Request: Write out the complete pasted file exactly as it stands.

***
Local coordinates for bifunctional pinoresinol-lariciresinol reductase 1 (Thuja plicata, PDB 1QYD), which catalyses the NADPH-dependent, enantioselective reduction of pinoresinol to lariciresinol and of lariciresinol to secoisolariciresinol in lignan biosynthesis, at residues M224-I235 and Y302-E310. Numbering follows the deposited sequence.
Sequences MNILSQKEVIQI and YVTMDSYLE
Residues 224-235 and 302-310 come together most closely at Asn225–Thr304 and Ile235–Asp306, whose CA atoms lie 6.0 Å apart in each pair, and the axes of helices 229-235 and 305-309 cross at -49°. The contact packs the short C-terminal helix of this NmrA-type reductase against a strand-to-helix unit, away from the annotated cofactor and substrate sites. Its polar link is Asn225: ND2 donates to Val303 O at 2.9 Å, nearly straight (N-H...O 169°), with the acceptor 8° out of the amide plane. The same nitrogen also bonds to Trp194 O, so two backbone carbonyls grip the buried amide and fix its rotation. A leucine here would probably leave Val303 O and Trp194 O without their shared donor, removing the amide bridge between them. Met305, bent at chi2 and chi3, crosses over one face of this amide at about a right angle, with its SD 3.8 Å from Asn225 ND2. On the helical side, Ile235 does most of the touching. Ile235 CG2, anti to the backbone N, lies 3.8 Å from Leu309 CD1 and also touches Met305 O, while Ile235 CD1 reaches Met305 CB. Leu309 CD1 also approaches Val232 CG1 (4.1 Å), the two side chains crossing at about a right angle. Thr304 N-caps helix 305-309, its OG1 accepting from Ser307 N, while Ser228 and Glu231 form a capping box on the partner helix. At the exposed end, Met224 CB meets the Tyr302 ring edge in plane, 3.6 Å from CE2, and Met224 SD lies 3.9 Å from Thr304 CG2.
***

Local coordinates for bifunctional pinoresinol-lariciresinol reductase 1 (Thuja plicata, PDB 1QYD), which catalyses the NADPH-dependent, enantioselective reduction of pinoresinol to lariciresinol and of lariciresinol to secoisolariciresinol in lignan biosynthesis, at residues M224-I235 and Y302-E310. Numbering follows the deposited sequence.
Sequences MNILSQKEVIQI and YVTMDSYLE
Residues 224-235 and 302-310 come together most closely at Asn225–Thr304 and Ile235–Asp306, whose CA atoms lie 6.0 Å apart in each pair, and the axes of helices 229-235 and 305-309 cross at -49°. The contact packs the short C-terminal helix of this NmrA-type reductase against a strand-to-helix unit, away from the annotated cofactor and substrate sites. Its polar link is Asn225: ND2 donates to Val303 O at 2.9 Å, nearly straight (N-H...O 169°), with the acceptor 8° out of the amide plane. The same nitrogen also bonds to Trp194 O, so two backbone carbonyls grip the buried amide and fix its rotation. A leucine here would probably leave Val303 O and Trp194 O without their shared donor, removing the amide bridge between them. Met305, bent at chi2 and chi3, crosses over one face of this amide at about a right angle, with its SD 3.8 Å from Asn225 ND2. On the helical side, Ile235 does most of the touching. Ile235 CG2, anti to the backbone N, lies 3.8 Å from Leu309 CD1 and also touches Met305 O, while Ile235 CD1 reaches Met305 CB. Leu309 CD1 also approaches Val232 CG1 (4.1 Å), the two side chains crossing at about a right angle. Thr304 N-caps helix 305-309, its OG1 accepting from Ser307 N, while Ser228 and Glu231 form a capping box on the partner helix. At the exposed end, Met224 CB meets the Tyr302 ring edge in plane, 3.6 Å from CE2, and Met224 SD lies 3.9 Å from Thr304 CG2.